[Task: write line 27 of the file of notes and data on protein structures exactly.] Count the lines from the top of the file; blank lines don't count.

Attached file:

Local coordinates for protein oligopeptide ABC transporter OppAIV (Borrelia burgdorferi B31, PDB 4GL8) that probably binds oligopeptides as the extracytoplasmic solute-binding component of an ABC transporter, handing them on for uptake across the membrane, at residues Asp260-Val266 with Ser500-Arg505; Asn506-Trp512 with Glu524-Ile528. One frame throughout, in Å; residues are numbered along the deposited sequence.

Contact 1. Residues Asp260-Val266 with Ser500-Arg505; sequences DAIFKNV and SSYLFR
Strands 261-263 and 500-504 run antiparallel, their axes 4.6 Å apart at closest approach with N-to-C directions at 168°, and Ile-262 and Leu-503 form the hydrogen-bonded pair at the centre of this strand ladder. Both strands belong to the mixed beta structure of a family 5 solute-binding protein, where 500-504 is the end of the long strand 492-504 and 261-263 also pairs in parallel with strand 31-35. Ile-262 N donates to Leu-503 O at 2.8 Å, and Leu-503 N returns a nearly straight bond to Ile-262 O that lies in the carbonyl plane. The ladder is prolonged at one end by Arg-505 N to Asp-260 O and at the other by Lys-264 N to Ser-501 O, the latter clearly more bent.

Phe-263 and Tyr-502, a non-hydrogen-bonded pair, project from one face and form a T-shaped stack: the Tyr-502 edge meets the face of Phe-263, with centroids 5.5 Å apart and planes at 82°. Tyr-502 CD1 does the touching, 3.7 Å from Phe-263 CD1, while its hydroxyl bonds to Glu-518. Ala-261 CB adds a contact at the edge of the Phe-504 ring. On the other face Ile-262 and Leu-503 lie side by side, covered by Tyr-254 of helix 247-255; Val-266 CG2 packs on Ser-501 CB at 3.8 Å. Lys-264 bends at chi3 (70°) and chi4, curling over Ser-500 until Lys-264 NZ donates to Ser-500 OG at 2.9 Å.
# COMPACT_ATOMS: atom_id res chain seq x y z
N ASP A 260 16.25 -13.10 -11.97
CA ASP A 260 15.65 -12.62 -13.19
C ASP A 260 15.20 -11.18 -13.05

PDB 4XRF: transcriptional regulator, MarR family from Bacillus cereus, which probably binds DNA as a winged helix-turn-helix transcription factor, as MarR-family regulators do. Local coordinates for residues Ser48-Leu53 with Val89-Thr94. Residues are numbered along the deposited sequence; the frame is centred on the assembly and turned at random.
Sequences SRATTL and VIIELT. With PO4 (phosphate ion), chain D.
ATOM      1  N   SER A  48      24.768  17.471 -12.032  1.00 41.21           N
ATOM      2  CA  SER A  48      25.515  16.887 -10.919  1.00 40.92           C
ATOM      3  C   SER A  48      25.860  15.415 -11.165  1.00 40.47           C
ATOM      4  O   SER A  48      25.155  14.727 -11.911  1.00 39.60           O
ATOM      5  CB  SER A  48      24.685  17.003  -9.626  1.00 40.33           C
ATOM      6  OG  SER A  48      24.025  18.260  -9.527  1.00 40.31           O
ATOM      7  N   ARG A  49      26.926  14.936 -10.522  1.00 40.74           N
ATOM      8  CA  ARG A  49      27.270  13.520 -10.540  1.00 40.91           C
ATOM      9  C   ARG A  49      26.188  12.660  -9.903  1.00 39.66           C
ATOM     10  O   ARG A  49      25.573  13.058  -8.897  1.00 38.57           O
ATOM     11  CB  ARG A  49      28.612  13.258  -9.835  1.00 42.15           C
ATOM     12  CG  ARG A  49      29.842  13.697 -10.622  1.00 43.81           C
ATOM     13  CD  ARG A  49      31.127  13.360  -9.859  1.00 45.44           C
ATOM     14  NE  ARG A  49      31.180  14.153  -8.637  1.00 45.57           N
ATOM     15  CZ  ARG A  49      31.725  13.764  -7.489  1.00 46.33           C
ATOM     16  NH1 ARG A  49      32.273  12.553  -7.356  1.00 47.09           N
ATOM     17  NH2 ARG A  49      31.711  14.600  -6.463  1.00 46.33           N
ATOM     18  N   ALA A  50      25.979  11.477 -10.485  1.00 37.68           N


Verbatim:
ATOM     17  NH2 ARG A  49      31.711  14.600  -6.463  1.00 46.33           N